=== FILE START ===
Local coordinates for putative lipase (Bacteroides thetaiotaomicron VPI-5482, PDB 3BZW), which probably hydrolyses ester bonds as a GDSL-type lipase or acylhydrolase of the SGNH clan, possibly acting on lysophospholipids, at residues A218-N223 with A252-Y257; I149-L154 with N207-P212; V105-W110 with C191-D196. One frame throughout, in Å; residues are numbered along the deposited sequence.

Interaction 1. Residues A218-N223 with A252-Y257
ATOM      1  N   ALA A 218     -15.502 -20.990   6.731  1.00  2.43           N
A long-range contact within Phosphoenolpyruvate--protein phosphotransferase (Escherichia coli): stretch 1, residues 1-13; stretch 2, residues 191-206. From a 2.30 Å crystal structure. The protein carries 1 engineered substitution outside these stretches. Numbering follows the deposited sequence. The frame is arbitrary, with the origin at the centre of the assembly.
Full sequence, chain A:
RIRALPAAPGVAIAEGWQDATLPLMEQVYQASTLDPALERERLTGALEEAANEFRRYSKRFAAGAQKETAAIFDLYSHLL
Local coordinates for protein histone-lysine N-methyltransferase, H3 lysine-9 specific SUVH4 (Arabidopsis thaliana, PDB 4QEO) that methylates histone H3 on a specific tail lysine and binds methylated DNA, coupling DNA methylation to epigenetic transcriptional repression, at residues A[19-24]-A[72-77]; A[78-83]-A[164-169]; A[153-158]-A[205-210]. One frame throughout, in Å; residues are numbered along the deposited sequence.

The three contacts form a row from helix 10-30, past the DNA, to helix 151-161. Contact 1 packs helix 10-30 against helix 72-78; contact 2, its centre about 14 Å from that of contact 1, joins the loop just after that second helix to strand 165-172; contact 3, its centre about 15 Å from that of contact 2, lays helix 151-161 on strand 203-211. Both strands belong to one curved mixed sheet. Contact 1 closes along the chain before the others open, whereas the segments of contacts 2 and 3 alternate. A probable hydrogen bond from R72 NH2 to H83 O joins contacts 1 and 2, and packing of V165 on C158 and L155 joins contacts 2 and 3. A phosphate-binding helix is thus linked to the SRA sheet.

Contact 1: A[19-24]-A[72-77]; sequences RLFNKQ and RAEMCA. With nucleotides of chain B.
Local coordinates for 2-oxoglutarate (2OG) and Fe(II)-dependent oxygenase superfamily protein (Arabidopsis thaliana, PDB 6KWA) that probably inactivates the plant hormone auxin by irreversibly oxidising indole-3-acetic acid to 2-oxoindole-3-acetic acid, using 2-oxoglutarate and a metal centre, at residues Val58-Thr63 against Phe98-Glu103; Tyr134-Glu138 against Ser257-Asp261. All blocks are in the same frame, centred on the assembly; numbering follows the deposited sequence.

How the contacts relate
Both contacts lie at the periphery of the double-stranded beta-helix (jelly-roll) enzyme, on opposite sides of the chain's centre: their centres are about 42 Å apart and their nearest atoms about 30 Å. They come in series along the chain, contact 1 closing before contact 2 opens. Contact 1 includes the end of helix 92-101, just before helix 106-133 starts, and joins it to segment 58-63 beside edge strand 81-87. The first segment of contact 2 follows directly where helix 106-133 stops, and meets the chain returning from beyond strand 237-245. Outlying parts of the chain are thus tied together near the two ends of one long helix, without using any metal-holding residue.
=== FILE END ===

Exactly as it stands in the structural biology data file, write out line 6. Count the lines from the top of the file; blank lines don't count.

RIRALPAAPGVAIAEGWQDATLPLMEQVYQASTLDPALERERLTGALEEAANEFRRYSKRFAAGAQKETAAIFDLYSHLL